First, it is important to correct the impression, still widely prevalent, that the entire courses of the ancient aqueducts were constructed upon arches. As a matter of fact, only a relatively small proportion of any aqueduct was so built. Frontinus himself gives us the clearest refutation of the current misconception ; for, with his painstaking accuracy, he tells us just how each aqueduct was constructed. Let us take Appia (built in 312 B. c.), for instance. From the intake of this aqueduct to the Porta Trigemina, where it crossed the city wall, it had a length, according to Frontinus, of 11,190 paces, of which 11,130 were carried in underground channels, and only 60 paces — less than 300 feet — rested upon masonry substructures and arches. Practically the same proportions hold for the Anio Vetus (273 B. C.), 43,000 paces in length,—42,779 underground, and only 221 on substructures above the surface. These two, to be sure, are early aqueducts. The later ones were carried for greater distances above ground on masonry substructures and arches ; yet Anio Novus, the latest of all the aqueducts existing in Frontinus’s day, has only 6000 paces of arches out of a total length of nearly 69,000 ; and the contemporary Claudia only 9000 paces on arches out of a total length of nearly 50,000 paces. When, therefore, we catch glimpses of the ruins of the Claudia and Anio Novus where they still traverse the otherwise almost desolate Campagna, we are not to think of the aqueducts as carried exclusively on these picturesque old arches. The larger part of every one was subterranean.
Another point on which error is common is the assumption that the Romans were ignorant of the elementary principle that water seeks its level. This ignorance is not infrequently alleged in explanation of the fact that they constructed their aqueducts on the principle of flow instead of pressure, conducting the water by a gradual fall in such circuitous detours that often the aqueduct was twice as long as the distance in a direct line from the intake of the water to the point of discharge in the city. The reason, however, why the Romans did not avail themselves of a pressure system in their aqueducts was not ignorance of elementary hydraulics ; it was lack of pipes strong enough to endure the strain of the head under which they would have had to work. Given our modern castiron pipes, there can be no doubt that the Romans would have wasted no material in bringing the water to the city on as straight a line as they built their magnificent highways. That they were entirely familiar with the hydraulic principle that water seeks its level is made sufficiently clear by the fact that, within the city, they distributed the water on the principle of pressure, using for this purpose heavy pipes of wrought iron, bronze, or lead. These, however, were expensive, and to construct larger pipes of the same materials for the aqueducts themselves would have been a practical impossibility. Hence they brought the water on the principle of flow (as is still done, for example, in the Croton Aqueduct), constructing solid masonry conduits lined with concrete, and capable of sustaining the very moderate pressure of water flowing under no appreciable head.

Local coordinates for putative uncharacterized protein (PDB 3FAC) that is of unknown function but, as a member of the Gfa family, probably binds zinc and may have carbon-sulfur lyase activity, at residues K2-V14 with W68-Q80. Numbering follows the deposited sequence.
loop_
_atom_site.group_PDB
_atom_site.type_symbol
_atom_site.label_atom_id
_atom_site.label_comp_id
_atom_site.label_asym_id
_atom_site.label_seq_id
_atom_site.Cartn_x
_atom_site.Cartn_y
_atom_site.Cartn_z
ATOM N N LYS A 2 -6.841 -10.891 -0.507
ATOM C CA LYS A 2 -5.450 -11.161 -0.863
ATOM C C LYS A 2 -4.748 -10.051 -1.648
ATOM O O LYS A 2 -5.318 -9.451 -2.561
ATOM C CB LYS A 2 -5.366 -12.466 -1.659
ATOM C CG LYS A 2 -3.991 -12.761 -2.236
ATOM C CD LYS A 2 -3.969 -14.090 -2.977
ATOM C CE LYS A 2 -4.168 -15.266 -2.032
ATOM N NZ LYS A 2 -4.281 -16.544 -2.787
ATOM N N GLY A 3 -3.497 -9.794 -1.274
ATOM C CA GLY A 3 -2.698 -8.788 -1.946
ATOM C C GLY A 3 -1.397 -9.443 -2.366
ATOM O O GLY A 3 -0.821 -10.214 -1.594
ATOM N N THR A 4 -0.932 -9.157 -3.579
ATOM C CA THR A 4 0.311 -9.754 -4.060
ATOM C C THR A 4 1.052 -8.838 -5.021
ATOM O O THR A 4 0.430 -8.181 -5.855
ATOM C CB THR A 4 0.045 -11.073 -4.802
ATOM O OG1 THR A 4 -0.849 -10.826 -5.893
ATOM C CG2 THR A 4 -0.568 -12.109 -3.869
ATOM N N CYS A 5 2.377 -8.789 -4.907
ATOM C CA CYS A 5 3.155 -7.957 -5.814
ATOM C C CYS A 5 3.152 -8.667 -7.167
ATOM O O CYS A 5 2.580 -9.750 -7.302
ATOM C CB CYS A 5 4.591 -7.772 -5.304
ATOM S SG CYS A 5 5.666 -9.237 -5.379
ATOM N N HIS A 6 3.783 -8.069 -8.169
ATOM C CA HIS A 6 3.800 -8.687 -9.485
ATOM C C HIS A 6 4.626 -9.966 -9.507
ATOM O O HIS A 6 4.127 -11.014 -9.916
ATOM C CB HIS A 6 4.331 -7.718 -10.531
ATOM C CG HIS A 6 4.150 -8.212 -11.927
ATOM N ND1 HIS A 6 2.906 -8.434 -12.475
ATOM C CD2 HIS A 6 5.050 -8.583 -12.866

Another interesting question concerns the amount of water furnished by the Roman aqueducts. On this subject, again, there have prevailed the wildest misconceptions. Prony, a French engineer of the early part of the last century, estimated the amount supplied daily as about 400,000,000 gallons. We may get some notion of the significance of this amount when we consider that the old city of New York, until recent years, with its nearly 2,000,000 inhabitants, consumed only 100,000,000 gallons daily. As compared with that, the supply at Rome would, by Prony’s estimate, have been relatively eight times as great as was New York’s until within the last decade.
This enormous disparity between Rome and a typical wasteful modern city might seem to be sufficient cause for skepticism on the part of antiquarians as to the justness of Prony’s results. Yet for the last fifty years nearly all writers on the aqueducts have with singular unanimity accepted Prony’s figures of 400,000,000 gallons a day as the normal consumption of water in Rome. Herschel, an American engineer, has, however, recently shown conclusively that Prony’s estimate is unwarrantably large, and that 60,000,000 gallons probably covers the daily consumption of water at Rome in Frontinus’s time. This would allow each inhabitant an average of 60 gallons, — certainly a liberal amount.